Most people start a new chapter in life with a new job, a new home, or a new relationship. But Peter Doig is not most people; at the age of 63, the famed painter has embarked on a new journey with a new home base and studio in London.
The Scottish artist, who relocated from his longtime base in Trinidad to London in 2021, is subject of a new exhibition at the Courtauld. His most recent works are hung next door to masterpieces by the likes of Van Gogh, Manet, and Gauguin. Twelve fresh paintings and 20 works are paper are featured in an eponymous exhibition, the esteemed gallery’s first show of a contemporary artist since it reopened in November 2021 after a three-year revamp.
The paintings on view, some in large scale, include works that were created in the artist’s new studio in the U.K. capital. One such work, (2023), centers around London as a subject. Also on show are canvases the artist started to work on in Trinidad and New York, such as (2014-2023), featuring the artist’s daughter in a hammock. Doig started the painting when his daughter was 11 years old before completing it in London years later for this exhibition. The show also includes the artist’s self-portraits first executed in Trinidad.
Born in Edinburgh, the Turner Prize-nominated artist lived in Trinidad and Canada before moving to London to become an art student in the 1980s. He stayed there through to 2000 when he moved to Trinidad, and subsequently he became an art market phenomenon. The works at the Courtauld convey this sense of transition, according to Barnaby Wright, deputy head of the institution.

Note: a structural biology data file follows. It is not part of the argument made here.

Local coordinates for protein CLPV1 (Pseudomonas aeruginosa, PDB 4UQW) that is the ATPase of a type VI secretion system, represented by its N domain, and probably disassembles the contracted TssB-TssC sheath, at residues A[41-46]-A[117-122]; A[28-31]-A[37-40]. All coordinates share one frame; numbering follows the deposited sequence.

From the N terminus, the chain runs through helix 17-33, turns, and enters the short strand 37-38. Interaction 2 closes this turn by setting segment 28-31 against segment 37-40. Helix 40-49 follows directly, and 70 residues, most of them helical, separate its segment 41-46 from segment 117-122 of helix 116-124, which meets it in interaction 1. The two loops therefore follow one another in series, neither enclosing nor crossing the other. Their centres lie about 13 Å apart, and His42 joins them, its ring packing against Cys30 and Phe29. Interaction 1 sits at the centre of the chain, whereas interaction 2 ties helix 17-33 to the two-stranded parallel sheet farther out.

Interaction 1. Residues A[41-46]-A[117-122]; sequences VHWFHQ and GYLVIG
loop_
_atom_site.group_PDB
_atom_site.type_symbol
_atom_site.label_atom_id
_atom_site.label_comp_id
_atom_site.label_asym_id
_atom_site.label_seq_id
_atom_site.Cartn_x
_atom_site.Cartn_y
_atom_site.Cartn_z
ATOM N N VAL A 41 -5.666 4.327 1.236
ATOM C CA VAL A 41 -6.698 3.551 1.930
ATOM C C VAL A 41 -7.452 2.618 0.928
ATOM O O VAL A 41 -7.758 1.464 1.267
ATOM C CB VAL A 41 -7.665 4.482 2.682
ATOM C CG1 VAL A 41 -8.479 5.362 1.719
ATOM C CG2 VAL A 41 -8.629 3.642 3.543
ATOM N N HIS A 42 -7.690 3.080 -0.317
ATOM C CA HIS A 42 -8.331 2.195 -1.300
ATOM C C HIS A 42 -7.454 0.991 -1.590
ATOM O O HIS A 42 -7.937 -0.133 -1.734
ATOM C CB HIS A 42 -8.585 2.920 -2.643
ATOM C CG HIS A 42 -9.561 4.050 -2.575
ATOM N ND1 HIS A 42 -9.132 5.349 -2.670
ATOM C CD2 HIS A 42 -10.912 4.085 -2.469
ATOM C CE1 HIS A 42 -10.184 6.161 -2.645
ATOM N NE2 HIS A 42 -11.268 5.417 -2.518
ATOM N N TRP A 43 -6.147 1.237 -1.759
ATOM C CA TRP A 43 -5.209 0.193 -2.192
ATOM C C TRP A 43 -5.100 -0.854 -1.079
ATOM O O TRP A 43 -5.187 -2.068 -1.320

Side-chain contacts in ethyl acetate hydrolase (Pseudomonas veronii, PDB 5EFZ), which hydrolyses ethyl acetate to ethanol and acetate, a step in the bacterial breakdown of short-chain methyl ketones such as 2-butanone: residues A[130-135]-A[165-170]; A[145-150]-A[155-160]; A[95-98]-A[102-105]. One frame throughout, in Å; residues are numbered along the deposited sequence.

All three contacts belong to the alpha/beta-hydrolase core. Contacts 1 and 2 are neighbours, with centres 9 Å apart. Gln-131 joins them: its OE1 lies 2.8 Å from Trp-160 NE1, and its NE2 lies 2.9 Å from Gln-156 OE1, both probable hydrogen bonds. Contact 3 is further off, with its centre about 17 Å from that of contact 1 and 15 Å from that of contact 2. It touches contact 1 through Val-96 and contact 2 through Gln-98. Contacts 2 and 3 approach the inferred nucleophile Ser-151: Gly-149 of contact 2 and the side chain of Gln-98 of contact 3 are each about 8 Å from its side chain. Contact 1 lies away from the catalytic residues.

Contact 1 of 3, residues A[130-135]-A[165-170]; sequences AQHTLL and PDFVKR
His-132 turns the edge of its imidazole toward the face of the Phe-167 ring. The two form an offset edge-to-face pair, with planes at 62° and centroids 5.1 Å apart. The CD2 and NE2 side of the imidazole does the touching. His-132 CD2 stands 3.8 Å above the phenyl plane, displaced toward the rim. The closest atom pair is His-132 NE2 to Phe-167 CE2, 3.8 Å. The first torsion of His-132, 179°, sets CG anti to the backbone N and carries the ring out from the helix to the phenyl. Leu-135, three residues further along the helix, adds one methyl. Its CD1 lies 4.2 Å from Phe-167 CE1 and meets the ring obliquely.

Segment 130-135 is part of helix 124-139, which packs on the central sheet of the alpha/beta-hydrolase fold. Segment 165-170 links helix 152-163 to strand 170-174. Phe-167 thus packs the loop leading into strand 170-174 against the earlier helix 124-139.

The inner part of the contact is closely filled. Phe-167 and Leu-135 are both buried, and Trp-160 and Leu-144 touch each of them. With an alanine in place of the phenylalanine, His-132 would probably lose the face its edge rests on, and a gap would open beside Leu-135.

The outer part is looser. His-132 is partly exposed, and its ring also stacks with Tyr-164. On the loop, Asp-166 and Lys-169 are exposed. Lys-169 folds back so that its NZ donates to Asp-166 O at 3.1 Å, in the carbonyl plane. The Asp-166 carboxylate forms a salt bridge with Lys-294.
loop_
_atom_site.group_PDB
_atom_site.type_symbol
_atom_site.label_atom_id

“The feeling that Doig has, that he has always been an outsider wherever he lives, and wherever he works, is very strong. That sense of dislocation appears in the work,” Wright told Artnet News. “The role of memory and reflection, and a certain wistful quality, a certain longing, comes out in his Trinidad in pictures that he’s made for this exhibition, rather than perhaps the absolute immediacy of being there on the island.”
Viewers might come across an impression that the artist might not feel totally rooted, noted to Wright, citing the large-scale self-portraits (2015). “There’s a sense of being slightly between places,” said Wright. “These are not just straightforward depictions of the real but at places of the imagination. And often there’s a certain uneasy quality to them.”
Doig’s paintings are hung in a gallery that is also home to some of the most world’s famous paintings, such as Edouard Manet’s (1882) and Vincent van Gogh’s iconic (1889). Showing his work next to masterpieces he has long admired has been meaningful for Doig, albeit “terrifying.” In an interview with the ahead of the exhibition’s opening, Doig acknowledged the pressure: “You’re there for a beating basically.”
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